Der Spiegel has an illuminating profile of a drone pilot for the United States Air Force, Brandon Bryant, and what the work entails:
When he received the order to fire, he pressed a button with his left hand and marked the roof with a laser. The pilot sitting next to him pressed the trigger on a joystick, causing the drone to launch a Hellfire missile. There were 16 seconds left until impact.
With seven seconds left to go, there was no one to be seen on the ground. Bryant could still have diverted the missile at that point. Then it was down to three seconds. Bryant felt as if he had to count each individual pixel on the monitor. Suddenly a child walked around the corner, he says.
Second zero was the moment in which Bryant's digital world collided with the real one in a village between Baghlan and Mazar-e-Sharif [in Afghanistan].
Bryant saw a flash on the screen: the explosion. Parts of the building collapsed. The child had disappeared. Bryant had a sick feeling in his stomach.
"Did we just kill a kid?" he asked the man sitting next to him.
"Yeah, I guess that was a kid," the pilot replied.
"Was that a kid?" they wrote into a chat window on the monitor.
Then, someone they didn't know answered, someone sitting in a military command center somewhere in the world who had observed their attack. "No. That was a dog," the person wrote.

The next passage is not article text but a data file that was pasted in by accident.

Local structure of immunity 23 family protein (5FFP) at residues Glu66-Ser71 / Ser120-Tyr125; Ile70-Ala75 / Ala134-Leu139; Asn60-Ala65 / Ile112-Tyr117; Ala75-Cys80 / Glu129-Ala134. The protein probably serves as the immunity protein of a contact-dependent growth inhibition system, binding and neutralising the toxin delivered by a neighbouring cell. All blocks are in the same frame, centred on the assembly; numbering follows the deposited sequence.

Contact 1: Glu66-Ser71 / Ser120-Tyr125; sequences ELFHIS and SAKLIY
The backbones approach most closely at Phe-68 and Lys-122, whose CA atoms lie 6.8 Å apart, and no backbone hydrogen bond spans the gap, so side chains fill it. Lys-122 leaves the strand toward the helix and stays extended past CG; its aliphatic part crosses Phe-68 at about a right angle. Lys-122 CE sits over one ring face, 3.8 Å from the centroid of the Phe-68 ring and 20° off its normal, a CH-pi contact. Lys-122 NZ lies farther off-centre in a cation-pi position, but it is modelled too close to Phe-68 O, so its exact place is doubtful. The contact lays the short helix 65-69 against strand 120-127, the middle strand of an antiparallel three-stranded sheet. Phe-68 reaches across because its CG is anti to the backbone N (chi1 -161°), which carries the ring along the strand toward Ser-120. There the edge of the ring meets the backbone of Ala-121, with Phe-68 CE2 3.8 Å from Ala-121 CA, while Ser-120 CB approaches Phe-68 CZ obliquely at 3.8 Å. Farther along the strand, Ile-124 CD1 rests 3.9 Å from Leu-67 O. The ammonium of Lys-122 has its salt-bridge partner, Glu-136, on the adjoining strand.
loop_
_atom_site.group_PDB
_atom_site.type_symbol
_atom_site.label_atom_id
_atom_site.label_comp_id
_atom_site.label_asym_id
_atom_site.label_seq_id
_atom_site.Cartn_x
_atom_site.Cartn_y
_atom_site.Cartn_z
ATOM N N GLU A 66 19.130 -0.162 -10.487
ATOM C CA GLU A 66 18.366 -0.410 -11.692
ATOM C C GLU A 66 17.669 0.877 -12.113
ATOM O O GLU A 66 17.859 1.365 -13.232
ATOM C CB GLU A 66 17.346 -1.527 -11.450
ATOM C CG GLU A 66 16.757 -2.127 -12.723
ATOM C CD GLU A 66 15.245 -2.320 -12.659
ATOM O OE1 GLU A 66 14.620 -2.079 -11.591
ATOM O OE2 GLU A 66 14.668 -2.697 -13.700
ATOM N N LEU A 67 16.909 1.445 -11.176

They reviewed the scene on video. A dog on two legs?
"I saw men, women and children die during that time," Bryant told Der Spiegel. "I never thought I would kill that many people. In fact, I thought I couldn't kill anyone at all."
At least 176 children have been killed in U.S. drone strikes in nearby Pakistan alone, with more than twenty more in Yemen and at least one in Somalia, according to the Bureau of Investigative Journalism.
In Afghanistan, though, children can apparently be legitimate targets. After NATO called a 12 year old, a 10 year old and an 8 year old killed in a Marine airstrike "innocent Afghan civilians," the Marines took umbrage. The children were digging a hole, which could've been used to place a roadside bomb. "In addition to looking for military-age males, it's looking for children with potential hostile intent," a Marine general explained. "Military-age male" is already pretty much the only requirement to label someone killed in a drone strike a militant so including children is just a matter of revising the meaning of "military age" downward. Forward!
h/t to db for the link